I’m Not an Artist: Curating “Listing Sound – Meditations on Fred Wah” for the SpokenWeb LightBox at UBCO


When I was first asked to curate the light box in the AMP Lab at UBCO, my reaction was ‘no’.


I am not an artist*.

*My supervisor, Dr. Karis Shearer, reminded me that curation does not require one to be an artist, but that it can be extended into the artistic. For me, this still felt too close.


I am a natural organizer, an inherent cataloguer, a seeker of order in the chaos. The tendency to organize and make neat can be found in all aspects of me. In my home, where I work against a barrage of non-organizers. In my academic writing, where I spend so much time contextualizing and gathering evidence that I sometimes forget to make assertions. Even in my performance practice; stand-up comedy, where I take the chaos of my life and make it small and digestible:

Context, punchline.

Easy to manage. Short. Complete. But asking: Do you know what I mean? Is this normal? Is this human?

When I decided to pursue a masters, my tendency towards order made archives the obvious choice. I loved my program – there is something inherently connected about folks who tend towards organization, who want rules to follow, but the main rule, I was surprised to learn, was this: Archiving is intuitive. No two archivists will arrange a fonds in exactly the same way. Looking at it this way, I had to reconsider my position on curation. The purposeful placement of objects, the intuitive decision making – perhaps I am not an artist, but I can curate, if curation means making intuitive leaps.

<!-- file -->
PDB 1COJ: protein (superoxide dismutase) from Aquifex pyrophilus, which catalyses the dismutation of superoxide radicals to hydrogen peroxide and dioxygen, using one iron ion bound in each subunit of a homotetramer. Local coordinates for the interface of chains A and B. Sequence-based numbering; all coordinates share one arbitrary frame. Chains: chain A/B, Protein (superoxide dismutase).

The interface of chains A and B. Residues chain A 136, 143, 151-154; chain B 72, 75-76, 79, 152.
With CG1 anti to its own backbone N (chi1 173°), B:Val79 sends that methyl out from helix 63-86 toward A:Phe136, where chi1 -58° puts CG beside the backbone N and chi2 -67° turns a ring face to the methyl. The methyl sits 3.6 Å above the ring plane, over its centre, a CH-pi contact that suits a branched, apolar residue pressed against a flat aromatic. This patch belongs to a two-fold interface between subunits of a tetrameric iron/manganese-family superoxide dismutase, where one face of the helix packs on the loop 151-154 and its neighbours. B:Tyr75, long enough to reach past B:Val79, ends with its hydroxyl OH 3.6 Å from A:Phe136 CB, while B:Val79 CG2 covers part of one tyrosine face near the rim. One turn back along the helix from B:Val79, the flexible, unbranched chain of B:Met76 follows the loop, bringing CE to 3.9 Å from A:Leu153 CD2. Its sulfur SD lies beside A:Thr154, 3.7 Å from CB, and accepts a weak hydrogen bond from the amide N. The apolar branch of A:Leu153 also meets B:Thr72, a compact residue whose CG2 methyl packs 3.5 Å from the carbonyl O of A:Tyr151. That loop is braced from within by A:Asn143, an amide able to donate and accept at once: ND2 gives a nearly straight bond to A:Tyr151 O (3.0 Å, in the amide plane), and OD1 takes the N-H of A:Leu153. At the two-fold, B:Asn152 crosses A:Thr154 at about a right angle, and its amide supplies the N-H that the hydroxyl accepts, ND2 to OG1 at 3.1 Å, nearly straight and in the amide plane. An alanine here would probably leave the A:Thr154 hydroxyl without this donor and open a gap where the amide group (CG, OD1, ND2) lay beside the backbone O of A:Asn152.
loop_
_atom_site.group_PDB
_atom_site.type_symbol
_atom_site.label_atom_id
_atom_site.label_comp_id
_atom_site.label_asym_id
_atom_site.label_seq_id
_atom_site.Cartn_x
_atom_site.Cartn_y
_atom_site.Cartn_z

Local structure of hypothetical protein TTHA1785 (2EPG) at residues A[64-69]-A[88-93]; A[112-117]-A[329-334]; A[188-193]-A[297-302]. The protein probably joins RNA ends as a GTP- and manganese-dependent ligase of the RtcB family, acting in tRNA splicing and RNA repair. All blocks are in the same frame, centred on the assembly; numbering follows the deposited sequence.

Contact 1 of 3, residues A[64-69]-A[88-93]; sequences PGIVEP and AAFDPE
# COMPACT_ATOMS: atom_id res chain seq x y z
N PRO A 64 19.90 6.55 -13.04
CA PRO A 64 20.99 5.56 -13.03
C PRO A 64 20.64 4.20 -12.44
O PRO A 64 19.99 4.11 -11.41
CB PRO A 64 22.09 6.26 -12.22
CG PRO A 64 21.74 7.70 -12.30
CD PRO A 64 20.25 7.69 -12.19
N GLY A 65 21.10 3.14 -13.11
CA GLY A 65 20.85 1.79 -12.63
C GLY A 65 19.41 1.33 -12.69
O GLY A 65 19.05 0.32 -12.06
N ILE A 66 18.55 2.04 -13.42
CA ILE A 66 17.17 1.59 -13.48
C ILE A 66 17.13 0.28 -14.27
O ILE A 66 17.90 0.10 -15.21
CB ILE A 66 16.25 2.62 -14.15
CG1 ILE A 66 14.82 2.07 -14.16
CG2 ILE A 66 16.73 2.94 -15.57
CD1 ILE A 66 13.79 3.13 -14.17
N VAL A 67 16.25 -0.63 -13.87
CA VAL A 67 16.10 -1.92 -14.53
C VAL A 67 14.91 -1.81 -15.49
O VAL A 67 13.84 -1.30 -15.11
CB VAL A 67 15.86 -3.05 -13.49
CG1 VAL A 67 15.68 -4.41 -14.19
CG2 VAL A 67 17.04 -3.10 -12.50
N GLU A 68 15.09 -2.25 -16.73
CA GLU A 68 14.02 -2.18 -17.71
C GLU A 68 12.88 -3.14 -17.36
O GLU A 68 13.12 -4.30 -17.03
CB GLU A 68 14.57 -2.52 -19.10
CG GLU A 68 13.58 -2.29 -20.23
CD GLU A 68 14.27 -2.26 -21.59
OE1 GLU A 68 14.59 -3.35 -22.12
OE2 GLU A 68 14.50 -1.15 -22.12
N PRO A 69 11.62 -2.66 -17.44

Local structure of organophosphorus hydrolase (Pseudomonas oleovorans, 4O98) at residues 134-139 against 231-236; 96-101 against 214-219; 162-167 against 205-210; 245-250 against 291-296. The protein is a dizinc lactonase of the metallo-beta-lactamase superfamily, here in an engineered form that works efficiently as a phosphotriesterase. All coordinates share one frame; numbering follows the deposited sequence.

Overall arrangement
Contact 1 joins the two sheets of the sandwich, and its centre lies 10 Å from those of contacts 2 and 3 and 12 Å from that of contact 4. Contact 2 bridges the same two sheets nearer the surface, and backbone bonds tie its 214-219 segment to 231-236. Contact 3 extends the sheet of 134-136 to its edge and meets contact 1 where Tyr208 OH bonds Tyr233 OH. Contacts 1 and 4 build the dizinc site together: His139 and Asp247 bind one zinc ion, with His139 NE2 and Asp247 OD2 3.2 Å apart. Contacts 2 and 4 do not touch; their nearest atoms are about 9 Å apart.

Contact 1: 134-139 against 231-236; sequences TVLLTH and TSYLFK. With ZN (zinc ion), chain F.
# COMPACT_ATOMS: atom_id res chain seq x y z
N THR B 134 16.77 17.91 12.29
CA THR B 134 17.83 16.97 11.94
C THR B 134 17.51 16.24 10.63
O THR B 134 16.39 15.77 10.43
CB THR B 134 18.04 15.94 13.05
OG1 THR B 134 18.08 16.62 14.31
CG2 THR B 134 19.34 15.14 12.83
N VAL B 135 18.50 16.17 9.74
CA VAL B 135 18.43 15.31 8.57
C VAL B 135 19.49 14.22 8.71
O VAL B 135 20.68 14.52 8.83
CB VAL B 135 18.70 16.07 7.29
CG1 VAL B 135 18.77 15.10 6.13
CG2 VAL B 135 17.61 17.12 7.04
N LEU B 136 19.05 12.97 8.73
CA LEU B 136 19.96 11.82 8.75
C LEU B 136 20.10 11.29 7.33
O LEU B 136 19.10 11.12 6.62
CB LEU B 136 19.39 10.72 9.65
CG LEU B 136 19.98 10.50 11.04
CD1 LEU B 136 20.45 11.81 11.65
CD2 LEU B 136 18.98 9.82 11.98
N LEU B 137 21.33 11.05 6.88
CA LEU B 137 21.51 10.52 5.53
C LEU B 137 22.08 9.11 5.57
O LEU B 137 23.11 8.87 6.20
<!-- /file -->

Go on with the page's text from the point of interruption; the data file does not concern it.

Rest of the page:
I know the SoundBox Collection well – I have been digitizing it for two years. Currently, I am working on Fred Wah’s fonds, and when given the choice of what aspects of our collection to highlight with my light box piece, he stood out. Within the AMP Lab, we often feature sound. For my piece, however, I wanted to feature something that also represents me. Through interacting with Fred Wah’s tapes and ephemera, I have found him to be a kind of kindred spirit. While I’ve never met the man himself, his fonds tells me that he is a seeker of order. Sometimes, the logic behind archiving and cataloguing is not about rigidity, so much as a way of being understood. Writing lists, making clear what is on a magnetic reel through description, implies hope for the future. These practices, which may seem innocuous, imply that others are and will be interacting with your recordings. More than just telling us what is hidden on an audio tape, it also says a lot about the creator. You will be understood through the order you’ve created.

Like comedy. Like poetry.

As I envision my curation, I too hope to be understood. I hope that those who view it can see what I see in Fred Wah’s ephemera.

Written by Sarah Cipes, PhD Student and SpokenWeb GRA. November 24, 2023.

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